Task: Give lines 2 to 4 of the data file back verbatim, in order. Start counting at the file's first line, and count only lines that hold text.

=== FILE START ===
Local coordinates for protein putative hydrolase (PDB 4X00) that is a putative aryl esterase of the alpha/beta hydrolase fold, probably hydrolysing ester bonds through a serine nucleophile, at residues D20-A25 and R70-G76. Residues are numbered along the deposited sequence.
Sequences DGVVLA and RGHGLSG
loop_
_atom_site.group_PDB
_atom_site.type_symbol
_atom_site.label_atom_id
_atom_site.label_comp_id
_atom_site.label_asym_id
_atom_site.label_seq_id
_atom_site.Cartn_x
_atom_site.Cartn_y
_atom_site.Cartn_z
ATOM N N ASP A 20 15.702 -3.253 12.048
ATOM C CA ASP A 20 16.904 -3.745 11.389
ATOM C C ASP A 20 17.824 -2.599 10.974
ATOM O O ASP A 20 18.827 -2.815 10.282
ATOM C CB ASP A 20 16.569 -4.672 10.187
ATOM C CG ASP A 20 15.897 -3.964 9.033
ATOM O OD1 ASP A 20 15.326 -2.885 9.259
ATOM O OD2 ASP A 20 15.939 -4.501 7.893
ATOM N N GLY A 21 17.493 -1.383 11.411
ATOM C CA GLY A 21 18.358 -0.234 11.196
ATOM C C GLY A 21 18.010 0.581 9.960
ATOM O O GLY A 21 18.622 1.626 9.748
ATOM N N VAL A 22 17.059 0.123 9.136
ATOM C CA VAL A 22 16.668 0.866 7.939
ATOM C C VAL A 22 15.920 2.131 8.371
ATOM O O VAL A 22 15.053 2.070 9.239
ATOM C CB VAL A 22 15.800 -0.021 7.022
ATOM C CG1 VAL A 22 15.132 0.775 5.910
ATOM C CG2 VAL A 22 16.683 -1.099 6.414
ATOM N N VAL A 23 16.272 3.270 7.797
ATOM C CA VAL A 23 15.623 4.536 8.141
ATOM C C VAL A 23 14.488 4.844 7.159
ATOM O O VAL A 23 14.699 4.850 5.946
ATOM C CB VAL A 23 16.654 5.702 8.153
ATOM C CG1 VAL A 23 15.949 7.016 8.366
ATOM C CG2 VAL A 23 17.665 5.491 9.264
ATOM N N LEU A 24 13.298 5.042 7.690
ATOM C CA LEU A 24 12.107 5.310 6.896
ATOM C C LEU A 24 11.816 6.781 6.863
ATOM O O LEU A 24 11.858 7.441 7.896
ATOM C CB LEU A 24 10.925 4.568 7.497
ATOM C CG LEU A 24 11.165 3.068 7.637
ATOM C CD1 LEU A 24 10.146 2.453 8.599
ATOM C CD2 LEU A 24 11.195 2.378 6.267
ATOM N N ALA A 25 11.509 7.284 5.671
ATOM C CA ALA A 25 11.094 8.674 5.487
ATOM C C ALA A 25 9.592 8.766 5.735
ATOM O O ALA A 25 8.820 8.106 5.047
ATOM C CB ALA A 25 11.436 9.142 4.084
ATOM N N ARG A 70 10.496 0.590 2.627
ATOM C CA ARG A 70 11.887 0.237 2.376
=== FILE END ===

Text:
Sequences DGVVLA and RGHGLSG
loop_
_atom_site.group_PDB